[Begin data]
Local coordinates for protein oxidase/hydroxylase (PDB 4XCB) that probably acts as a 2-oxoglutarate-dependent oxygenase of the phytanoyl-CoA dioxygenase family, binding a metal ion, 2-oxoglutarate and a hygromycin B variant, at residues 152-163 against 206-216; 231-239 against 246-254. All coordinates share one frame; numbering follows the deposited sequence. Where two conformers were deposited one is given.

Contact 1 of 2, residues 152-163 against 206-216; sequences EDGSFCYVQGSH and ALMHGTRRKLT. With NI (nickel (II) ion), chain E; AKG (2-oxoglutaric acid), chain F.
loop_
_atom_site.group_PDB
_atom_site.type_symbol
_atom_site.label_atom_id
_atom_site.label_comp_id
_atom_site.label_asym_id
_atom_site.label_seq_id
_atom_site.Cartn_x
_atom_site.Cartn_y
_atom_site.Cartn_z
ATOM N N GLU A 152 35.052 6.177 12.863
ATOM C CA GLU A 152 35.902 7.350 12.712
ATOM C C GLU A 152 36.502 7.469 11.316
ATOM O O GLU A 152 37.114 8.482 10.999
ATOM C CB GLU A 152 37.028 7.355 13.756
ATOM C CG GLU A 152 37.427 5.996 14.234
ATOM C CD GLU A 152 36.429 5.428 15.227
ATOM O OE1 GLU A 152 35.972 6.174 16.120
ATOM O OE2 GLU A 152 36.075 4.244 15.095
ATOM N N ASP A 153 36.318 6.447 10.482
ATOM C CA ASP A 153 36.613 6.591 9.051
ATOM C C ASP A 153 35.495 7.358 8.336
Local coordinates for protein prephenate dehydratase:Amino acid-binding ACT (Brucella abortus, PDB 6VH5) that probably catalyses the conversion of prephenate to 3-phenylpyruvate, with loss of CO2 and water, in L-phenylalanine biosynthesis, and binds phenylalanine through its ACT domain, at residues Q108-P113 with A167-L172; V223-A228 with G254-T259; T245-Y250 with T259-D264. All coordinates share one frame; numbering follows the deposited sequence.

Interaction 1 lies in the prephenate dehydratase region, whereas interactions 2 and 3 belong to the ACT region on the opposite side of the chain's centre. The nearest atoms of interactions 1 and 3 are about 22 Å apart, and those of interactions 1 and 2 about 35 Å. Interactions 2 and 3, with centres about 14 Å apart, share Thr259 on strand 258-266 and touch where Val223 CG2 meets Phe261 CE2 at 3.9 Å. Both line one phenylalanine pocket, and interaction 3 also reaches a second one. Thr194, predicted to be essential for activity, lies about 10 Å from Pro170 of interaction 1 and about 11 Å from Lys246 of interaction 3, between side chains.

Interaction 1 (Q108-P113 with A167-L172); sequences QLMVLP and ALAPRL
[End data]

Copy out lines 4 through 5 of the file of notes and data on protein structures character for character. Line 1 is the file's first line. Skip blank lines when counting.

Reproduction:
_atom_site.group_PDB
_atom_site.type_symbol